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The theme of isolation in Kafka’s ‘The Metamorphosis’

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  1. Introduction.
  2. The most peculiar element of the story.
  3. Martin Greenberg's essay 'Gregor Samsa and Modern Spirituality'.
    1. Greenberg's analysis.
    2. A clearer explanation of the nature of Gregor's 'hunger'.
    3. The spiritual struggle in Gregor's inner self.
    4. Gregor's death: spiritually inconclusive.
  4. Who or what is the source of Gregor's 'nourishment'?
  5. Conclusion.

Franz Kafka's novella The Metamorphosis concerns a traveling salesmen named Gregor Samsa who ?[awakens] from unsettling dreams one morning? and ?[finds] himself transformed into a monstrous vermin? (Kafka 7). Gregor is late for work, and he gripes about his joyless job; he declares ?if I were not holding back because of my parents, I would have quit long ago? (8). His family tries to awaken him so he may yet be on time. A clerk from his job arrives to check on him, driving Gregor to open his door and reveal his transformed state. All are repulsed, and the clerk flees the house in horror. Gregor understands his family perfectly, but his family cannot comprehend his speech and do not realize he understands what they say. Gregor's sister Grete is the most sympathetic, cleaning his room and offering him food. His mother falls ill with anguish and his father exhibits violent outbursts, wounding Gregor beyond recuperation with a thrown apple. Gregor confines himself to his room, decaying.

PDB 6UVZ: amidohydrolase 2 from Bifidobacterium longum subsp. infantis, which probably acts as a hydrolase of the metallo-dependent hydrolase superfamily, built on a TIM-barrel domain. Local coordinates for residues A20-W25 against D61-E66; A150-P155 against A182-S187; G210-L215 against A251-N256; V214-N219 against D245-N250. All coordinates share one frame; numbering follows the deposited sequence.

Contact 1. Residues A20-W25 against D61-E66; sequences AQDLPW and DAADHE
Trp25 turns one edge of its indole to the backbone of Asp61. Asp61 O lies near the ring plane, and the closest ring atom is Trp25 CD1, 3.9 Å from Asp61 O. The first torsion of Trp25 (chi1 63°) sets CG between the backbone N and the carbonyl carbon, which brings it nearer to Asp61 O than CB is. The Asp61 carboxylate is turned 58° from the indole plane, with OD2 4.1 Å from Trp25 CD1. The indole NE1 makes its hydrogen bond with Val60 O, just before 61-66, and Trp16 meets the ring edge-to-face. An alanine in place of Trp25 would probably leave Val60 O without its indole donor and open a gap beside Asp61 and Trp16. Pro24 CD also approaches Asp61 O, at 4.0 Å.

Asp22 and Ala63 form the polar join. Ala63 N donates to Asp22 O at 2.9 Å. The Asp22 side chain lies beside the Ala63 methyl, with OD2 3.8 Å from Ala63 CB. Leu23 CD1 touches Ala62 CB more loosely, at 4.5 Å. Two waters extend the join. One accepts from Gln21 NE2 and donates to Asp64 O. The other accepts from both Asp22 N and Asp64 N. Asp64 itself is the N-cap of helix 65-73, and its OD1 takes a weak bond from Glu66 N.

[...] Gregor's isolation and sudden realization of his shows that this is a desire to be completely removed from the human circle. Since Gregor's death is somewhat spiritually inconclusive, his ?nourishment? cannot be truly identified unless it is assumed that he receives it prior to his death. Therefore, evidence in support of the claim that he does indeed receive it must be found. To this end, it is necessary to describe observable conditions which indicate that Gregor has received nourishment. In other words, what kind of spiritual, emotional, or physical changes or reconciliations must be evident in Gregor in order to conclusively state that he has been ?nourished?? The answer to this question lies in the first part of the novella, when details of Gregor's irreconciliation with the ?guilt-world that inhabits? (Greenberg 21) are given. [...]

[...] In dying, Gregor is ?nourishing? himself spiritually because total separation from the ?work-world of the impersonal (Emrich 123) is what his soul requires for salvation. From the encounter with the boarders, his family's eventual neglect of him, and Grete's wish that he die, Gregor is aware that his death will ?nourish? his family as well by allowing them to move on. In essence, Gregor recognizes that meaning of his metamorphosis contains some sort of positive possibility? (Greenberg which is the possibility of life in death. [...]

[...] Grete's violin playing near the end of the novella holds a special significance for Gregor in his metamorphosed state; it is only as outcast from human life who finally accepts his being cast out, that Gregor's ears are opened to music? (Greenberg 28). Gregor yearns for the music in a way he has never yearned for it as a human. As Emrich claims, it is way of sweeping man beyond all earthly limits of enticing down from above, with the help of music, that nourishment that does not originate on earth? and the music moves Gregor to emerge from his room. [...]

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